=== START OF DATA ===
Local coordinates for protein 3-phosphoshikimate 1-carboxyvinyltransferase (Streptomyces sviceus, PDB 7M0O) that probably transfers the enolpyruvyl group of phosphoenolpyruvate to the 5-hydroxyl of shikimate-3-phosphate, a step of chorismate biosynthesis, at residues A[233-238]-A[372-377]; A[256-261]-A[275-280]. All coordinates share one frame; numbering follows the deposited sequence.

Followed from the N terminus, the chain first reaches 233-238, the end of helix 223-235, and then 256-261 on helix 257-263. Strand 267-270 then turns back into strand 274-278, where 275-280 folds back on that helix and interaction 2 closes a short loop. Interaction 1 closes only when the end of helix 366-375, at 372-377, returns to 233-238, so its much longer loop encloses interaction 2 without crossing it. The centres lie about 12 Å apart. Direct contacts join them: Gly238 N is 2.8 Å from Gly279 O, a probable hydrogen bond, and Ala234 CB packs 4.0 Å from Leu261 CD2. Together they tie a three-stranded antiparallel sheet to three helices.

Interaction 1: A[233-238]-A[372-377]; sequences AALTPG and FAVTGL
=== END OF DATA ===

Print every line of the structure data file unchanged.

Local coordinates for protein 3-phosphoshikimate 1-carboxyvinyltransferase (Streptomyces sviceus, PDB 7M0O) that probably transfers the enolpyruvyl group of phosphoenolpyruvate to the 5-hydroxyl of shikimate-3-phosphate, a step of chorismate biosynthesis, at residues A[233-238]-A[372-377]; A[256-261]-A[275-280]. All coordinates share one frame; numbering follows the deposited sequence.

Followed from the N terminus, the chain first reaches 233-238, the end of helix 223-235, and then 256-261 on helix 257-263. Strand 267-270 then turns back into strand 274-278, where 275-280 folds back on that helix and interaction 2 closes a short loop. Interaction 1 closes only when the end of helix 366-375, at 372-377, returns to 233-238, so its much longer loop encloses interaction 2 without crossing it. The centres lie about 12 Å apart. Direct contacts join them: Gly238 N is 2.8 Å from Gly279 O, a probable hydrogen bond, and Ala234 CB packs 4.0 Å from Leu261 CD2. Together they tie a three-stranded antiparallel sheet to three helices.

Interaction 1: A[233-238]-A[372-377]; sequences AALTPG and FAVTGL